Time to Give Up on The Beatles on iTunes
If there was any hope left that The Beatles' music would appear on iTunes in this lifetime, Yoko Ono just killed it.
"Don't hold your breath ... for anything," John Lennon's widow told Reuters. Ono is busy promoting LENNONYC, a television documentary about her late husband, but was saavy enough drop a few quotes about the Beatles-iTunes drama, which is always good for some extra attention.
"(Apple CEO) Steve Jobs has his own idea and he's a brilliant guy," Ono, who is now 77 years old, told Reuters. "There's just an element that we're not very happy about, as people. We are holding out."
If you've been following this hopelessly drawn-out story, Ono's remarks should not be surprising. Neither side has definitively explained why music lovers can't legally download Beatles songs, but a few scraps of information suggest that money and fear of piracy are the main sticking points. Paul McCartney has said that EMI is worried about having to recompense The Beatles' camp if digital files are illegally uploaded. The late George Harrison's son, Dhani, once said that Apple's standard 99-cent pricing per iTunes track is too low.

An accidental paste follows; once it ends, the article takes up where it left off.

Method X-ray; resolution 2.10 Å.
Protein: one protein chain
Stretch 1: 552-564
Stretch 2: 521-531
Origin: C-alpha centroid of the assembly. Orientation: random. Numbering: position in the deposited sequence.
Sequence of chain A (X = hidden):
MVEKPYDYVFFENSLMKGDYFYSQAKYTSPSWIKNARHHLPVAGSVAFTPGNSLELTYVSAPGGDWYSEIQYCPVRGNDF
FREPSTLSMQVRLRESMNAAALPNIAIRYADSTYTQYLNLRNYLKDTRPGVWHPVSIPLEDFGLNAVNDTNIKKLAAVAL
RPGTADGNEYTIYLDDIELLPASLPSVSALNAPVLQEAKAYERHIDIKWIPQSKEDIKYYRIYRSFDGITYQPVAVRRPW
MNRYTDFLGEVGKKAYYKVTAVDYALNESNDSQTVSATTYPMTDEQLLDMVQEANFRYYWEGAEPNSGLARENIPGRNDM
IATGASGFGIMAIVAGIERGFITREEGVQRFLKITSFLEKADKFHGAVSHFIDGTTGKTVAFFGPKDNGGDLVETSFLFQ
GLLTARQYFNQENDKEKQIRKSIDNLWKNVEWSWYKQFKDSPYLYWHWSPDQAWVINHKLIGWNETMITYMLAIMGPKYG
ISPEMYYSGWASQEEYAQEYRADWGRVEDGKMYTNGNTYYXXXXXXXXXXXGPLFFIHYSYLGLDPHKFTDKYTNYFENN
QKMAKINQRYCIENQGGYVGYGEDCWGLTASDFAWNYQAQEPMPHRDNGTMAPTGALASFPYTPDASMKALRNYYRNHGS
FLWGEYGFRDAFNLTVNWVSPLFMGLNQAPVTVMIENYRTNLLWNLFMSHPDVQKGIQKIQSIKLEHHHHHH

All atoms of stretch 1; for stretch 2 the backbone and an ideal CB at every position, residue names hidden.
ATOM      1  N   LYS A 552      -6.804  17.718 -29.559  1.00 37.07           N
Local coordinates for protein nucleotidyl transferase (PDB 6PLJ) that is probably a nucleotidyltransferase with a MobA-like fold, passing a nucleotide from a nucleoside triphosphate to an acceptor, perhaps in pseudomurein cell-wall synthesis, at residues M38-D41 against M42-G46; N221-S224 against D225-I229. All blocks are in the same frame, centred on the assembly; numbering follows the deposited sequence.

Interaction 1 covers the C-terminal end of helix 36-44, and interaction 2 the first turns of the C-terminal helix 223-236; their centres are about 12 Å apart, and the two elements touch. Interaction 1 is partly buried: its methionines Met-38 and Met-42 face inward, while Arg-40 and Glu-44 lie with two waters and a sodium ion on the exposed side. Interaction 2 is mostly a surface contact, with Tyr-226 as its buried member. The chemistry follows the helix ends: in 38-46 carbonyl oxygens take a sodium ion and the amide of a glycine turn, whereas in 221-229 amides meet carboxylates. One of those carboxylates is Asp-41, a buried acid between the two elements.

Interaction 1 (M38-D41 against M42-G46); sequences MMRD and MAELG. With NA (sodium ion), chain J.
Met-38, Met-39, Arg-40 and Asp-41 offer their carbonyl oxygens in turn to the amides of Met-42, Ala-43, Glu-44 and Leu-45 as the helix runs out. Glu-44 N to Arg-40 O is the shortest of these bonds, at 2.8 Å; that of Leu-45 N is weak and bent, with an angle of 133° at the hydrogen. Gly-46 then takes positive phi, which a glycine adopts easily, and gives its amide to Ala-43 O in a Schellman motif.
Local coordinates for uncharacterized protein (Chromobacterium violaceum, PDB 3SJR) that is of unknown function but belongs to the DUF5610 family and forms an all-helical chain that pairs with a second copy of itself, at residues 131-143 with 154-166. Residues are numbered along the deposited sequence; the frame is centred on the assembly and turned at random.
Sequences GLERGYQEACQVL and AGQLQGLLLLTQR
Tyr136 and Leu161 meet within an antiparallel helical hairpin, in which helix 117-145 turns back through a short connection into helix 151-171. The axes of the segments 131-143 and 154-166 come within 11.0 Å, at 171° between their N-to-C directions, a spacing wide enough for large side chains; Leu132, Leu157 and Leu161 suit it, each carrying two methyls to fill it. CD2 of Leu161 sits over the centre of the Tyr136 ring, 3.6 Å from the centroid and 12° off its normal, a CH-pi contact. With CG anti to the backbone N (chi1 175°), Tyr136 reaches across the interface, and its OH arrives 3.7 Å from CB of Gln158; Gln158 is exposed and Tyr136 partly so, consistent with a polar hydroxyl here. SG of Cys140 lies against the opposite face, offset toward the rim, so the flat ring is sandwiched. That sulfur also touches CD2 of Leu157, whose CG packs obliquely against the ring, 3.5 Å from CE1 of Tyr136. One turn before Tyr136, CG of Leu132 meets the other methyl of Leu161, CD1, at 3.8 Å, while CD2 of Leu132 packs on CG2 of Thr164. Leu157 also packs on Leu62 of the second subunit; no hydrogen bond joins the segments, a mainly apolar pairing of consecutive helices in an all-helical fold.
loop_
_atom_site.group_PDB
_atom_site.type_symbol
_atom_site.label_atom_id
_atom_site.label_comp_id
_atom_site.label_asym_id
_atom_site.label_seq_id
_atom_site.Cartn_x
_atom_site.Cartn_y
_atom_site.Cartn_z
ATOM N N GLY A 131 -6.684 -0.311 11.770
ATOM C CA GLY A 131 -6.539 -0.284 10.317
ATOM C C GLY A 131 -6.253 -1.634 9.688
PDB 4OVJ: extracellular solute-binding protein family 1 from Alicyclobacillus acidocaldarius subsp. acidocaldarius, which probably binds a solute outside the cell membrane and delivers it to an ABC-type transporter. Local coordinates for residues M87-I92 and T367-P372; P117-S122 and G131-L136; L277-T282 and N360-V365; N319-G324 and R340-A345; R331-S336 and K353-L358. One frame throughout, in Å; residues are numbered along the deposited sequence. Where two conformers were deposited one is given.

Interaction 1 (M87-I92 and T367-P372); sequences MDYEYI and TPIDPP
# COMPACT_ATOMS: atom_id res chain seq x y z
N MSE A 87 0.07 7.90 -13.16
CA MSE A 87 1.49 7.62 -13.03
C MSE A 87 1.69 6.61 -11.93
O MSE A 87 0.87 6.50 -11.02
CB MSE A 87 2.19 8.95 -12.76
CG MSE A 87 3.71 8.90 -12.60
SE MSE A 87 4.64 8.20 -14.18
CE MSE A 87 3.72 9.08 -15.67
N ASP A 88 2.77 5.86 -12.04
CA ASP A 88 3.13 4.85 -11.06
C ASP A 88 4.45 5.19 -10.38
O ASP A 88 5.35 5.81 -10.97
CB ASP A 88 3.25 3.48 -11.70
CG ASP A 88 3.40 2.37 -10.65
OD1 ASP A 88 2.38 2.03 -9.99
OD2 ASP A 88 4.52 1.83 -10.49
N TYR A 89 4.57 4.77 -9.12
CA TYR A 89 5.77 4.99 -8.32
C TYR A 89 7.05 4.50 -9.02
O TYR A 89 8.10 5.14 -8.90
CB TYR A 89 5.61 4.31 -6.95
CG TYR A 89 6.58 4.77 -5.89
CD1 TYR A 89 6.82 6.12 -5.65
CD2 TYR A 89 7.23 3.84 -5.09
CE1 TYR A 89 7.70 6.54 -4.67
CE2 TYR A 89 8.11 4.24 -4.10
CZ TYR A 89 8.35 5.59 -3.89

The real problem is more fundamental than either individual issue. Honest consumers are caught in the middle of two parties with extreme feelings of self-importance. Both Apple and The Beatles are certainly entitled to stand their ground -- iTunes is the biggest digital music store in the world and The Beatles are arguably the most important rock band of all time -- but I have a hard time imagining concessions from either side.